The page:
AS I SAID EARLIER, I've done all my Christmas shopping so far right here. Now I see that Wal-Mart sales have been disappointing this weekend. Are lots of people shopping online, or are people just buying less?
I'd report on how crowded the parking lots at the malls are, but I haven't been there, so I can't. But there may be a tie-in to this column from last year, too.
UPDATE: The Wal-Mart story seems to be much ado about not much, according to Kevin Brancato's Wal-Mart blog. He links this story, too, suggesting that many people expected slower sales this year because last year people had tax rebate checks in hand.
ANOTHER UPDATE: Reader James Wink emails:
I have an alternate idea of what is happening to Wal-Mart. They have devalued their brand: Wal-Mart is a place to go for the necessities of life. Target has pulled a brilliant move in placing itself as a more prestigious and higher quality brand covering the same economic demographics. While people would be more then willing to buy milk at Wal-Mart, they would prefer to buy the better quality jewelry at Target considering the cost factor is reasonably comparable. I managed to do no shopping on Black Friday (like you Amazon got a majority of my money) and spent my morning walking that trails at Great Falls and then meeting my wife in DC for lunch.
Two years ago I did a considerable amount of shopping at Wal-Mart in the Norfolk area where their Super centers are comfortable places to shop. When I moved to the Northern VA area, where there are no Super Wal-Mart, my one trip to Wal-Mart was an exercise in claustrophobia and crowd control (and this was in September not Dec). Target represents an place that is far more comfortable to shop in: the aisles are clean and wide and there are usually enough cashiers to ensure a speedy experience. The cost is marginally more but is more then worth the psychic cost of going to Wal-Mart.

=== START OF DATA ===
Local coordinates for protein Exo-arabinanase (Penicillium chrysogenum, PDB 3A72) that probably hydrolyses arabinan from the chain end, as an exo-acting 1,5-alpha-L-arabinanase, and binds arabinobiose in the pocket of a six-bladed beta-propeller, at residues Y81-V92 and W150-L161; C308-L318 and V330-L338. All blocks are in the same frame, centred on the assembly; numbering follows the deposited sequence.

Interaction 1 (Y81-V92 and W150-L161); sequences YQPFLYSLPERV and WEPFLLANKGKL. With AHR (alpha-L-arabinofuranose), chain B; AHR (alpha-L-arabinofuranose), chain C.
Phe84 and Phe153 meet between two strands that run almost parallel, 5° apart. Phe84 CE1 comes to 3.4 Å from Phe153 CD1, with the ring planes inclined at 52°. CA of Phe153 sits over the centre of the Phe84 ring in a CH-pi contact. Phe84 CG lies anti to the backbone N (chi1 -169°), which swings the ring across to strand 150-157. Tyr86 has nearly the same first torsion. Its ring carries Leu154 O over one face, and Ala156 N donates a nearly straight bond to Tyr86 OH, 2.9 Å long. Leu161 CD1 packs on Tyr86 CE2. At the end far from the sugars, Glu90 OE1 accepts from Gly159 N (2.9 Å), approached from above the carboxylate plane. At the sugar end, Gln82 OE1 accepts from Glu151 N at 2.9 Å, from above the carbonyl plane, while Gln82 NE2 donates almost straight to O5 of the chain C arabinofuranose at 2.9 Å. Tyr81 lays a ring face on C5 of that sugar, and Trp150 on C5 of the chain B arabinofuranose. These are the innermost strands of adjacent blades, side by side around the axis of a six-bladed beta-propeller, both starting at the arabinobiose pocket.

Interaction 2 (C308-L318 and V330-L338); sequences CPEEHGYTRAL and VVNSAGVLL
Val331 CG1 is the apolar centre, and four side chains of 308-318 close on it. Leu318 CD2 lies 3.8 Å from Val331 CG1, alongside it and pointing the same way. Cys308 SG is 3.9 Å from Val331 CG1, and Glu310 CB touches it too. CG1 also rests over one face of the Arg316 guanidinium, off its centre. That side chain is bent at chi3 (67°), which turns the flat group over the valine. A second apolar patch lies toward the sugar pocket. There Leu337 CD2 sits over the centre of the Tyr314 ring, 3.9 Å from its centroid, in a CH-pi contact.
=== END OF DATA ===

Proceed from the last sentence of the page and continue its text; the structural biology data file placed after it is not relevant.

Yeah. I've never understood the fashionable hatred of Wal-Mart, but I've also never really liked shopping there.
MORE: This article from Forbes suggests that Wal-Mart's problems are Wal-Mart's problem: "In an effort to defend its profits, the world's largest retailer did not discount as deeply on a wide array of products as it has in the past. That hurt sales the day after Thanksgiving, the official start of the holiday shopping season, as other competitors like Sears, Roebuck and Co. lured shoppers with deeper price cuts. Customers tend to be price-sensitive and go to Wal-Mart to take advantage of the blitz of deals."